French philosopher august Comte(1798-1857) referred to sociology as the scientific study of society .It is amethod of inquiry that required systematic testing and beliefs against evidencewhereas common sense is based upon observation and casual knowledge .Commonsense has been known to be tradition based and in up keeping the status quo ,is resistant to change.
It upholds beliefs and enforced stereotypes, lacksvalidity and reliability .Sociology on the other hand is based greatly onempirical evidence .For example the latent function by R.K Merton is a case inpoint. A common sense approach to poverty may indicate that people areunwilling to work or the sins of the past life may have inflicted poverty inthis current life but the sociological thought states that poverty is due tostructural inequality or unavailability of opportunity or lack of skill.Common senseis greatly poised on people’s immediate and limited experience equating to a distortedview of reality however as previously states sociology is supported by rigorousresearch or evidence be it in depth qualitative or quantitative thereforebecoming a product of theory development .An analytical comparison betweencommon sense and sociology by Nagel states that Sociology cannot be levelledwith common sense. (1974, p.
21). In his counter to Nagel’s claim, Elliot aimedto prove that common sense is a part of science in simple ways such as inconducting an experiment the level of observation and engagement andobservation of the researcher . (1974, p. 24). To further assert the claim,Emile Durkheim delved into the positivist methodology in social science withhis theory on suicide. He states that sociology is a science on the same levelsas biology and psychology (2004, p. 31).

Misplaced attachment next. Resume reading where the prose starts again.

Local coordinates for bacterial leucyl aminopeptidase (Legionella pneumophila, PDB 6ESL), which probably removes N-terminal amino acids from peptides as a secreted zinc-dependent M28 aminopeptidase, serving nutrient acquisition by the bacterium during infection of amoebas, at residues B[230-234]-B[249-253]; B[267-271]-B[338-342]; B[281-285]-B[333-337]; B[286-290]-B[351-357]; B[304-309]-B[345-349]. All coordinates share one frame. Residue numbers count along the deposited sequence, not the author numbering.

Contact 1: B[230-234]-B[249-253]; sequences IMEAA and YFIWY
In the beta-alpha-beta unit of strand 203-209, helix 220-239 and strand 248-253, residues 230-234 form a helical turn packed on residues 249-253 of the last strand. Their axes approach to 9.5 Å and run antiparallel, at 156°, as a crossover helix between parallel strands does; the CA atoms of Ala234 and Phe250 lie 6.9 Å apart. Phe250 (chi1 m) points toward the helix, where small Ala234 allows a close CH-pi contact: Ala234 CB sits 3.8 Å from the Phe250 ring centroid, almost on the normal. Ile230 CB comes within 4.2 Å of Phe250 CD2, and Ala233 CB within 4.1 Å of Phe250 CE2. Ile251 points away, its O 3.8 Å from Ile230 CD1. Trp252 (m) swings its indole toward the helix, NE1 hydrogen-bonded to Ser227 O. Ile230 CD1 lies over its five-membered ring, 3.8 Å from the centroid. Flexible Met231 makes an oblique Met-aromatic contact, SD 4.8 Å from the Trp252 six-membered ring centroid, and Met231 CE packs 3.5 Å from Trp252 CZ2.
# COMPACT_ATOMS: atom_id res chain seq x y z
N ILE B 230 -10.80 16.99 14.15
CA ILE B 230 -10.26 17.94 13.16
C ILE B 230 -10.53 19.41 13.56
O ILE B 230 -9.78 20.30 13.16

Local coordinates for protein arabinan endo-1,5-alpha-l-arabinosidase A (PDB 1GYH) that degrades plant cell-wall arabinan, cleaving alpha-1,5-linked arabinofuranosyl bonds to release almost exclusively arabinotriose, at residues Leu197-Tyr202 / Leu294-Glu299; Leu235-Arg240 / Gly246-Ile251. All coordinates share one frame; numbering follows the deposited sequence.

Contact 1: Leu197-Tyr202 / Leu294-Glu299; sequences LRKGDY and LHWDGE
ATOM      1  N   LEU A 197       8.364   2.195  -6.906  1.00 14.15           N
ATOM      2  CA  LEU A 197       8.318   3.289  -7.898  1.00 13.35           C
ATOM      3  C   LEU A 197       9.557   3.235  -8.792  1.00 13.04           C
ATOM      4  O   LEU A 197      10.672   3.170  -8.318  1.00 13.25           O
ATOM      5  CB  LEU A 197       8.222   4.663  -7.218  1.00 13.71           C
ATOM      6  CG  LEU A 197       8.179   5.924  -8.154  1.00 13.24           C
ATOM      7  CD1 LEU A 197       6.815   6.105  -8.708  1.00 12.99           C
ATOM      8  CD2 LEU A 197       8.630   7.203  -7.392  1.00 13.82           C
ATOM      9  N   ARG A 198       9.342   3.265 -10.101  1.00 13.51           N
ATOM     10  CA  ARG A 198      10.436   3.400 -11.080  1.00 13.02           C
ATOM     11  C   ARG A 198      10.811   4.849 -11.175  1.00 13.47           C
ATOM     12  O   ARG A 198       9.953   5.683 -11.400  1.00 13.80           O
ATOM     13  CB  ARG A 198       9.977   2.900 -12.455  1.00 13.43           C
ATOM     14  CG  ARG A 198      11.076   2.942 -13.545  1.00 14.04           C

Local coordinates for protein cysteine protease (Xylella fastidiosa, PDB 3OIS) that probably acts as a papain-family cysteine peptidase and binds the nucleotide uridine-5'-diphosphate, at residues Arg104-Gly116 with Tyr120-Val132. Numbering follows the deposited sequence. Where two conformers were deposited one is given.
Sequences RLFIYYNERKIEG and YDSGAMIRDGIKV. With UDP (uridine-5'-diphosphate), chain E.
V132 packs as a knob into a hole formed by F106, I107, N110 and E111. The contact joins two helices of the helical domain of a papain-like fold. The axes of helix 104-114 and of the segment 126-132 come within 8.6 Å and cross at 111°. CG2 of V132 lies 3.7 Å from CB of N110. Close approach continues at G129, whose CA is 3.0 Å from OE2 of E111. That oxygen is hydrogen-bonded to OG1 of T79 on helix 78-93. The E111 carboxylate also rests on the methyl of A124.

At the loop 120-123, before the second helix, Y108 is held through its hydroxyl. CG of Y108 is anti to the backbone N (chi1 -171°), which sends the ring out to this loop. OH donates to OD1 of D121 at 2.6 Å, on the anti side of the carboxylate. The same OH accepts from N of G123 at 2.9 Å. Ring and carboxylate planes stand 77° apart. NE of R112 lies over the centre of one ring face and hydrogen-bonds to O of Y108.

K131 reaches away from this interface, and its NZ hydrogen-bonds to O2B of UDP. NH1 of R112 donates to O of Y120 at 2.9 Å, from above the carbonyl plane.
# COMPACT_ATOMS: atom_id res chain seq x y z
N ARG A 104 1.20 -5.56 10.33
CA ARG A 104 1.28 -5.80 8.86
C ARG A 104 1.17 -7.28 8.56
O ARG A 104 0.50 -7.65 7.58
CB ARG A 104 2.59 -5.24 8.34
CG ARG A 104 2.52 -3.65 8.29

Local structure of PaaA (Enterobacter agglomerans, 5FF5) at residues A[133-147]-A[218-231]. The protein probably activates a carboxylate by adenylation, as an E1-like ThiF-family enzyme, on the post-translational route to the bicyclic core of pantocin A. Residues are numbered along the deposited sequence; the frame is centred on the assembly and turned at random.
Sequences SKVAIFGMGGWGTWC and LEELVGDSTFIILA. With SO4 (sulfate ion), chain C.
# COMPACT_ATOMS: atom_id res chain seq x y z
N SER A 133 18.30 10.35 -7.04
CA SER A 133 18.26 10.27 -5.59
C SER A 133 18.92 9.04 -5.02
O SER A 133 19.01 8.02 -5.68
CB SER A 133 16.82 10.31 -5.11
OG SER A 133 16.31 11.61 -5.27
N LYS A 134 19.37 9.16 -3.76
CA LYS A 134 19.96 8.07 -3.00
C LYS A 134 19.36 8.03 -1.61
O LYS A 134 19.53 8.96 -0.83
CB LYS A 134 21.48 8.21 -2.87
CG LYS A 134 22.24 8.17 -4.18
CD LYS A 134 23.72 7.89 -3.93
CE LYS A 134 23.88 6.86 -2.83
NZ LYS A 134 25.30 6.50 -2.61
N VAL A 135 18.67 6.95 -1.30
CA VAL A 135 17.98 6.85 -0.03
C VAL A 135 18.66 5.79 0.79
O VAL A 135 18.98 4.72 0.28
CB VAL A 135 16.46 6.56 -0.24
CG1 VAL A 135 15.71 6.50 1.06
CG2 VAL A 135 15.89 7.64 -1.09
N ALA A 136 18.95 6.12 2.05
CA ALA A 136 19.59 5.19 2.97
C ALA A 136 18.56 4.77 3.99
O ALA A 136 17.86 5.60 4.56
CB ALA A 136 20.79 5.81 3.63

Sociological thinking views the socialworld from an objective standpoint whereas commonsense feeds off individual’s subjective experiences andtherefore, the latter cannot be considered science.Commonsense is culturally diverse and variesbetweens societies and cultureal backgrounds . However, sociological thinking suggestsa greater level of consciousness and objectiveness to the social trends and happeningsin relation to the society as a whole. C.
Wright Mills once wrote, “Thesociological imagination enables its possessor to understand the largerhistorical scene in terms of its meaning for the inner life and the externalcareer of a variety of individuals.”(1959, p. 5)It can be concluded thatsociological thinking is commonsense developedto allow a greater understanding of society and therefore cannot outweigh the valueand contribution of sociological thought. In closingit would be remiss to ignore that Everything around us exists in close relationto common sense in one way or another. for example the clothes we wear , whyshould be drive a BMW versus a Toyota or why we feel good about having adegree.
What and who determines which body type is a small? These are thethoughts that sociological thoughts could implicate that common sense cannot. AsBergeronce claimed,”To ask sociological questions, then, presupposesthat one is interested in looking some distance beyond the commonly accepted orofficially defined goals of human actions. It presupposes a certain awarenessthat human events have different levels of meaning, some of which are hiddenfrom the consciousness of everyday life.” (Berger, 1963)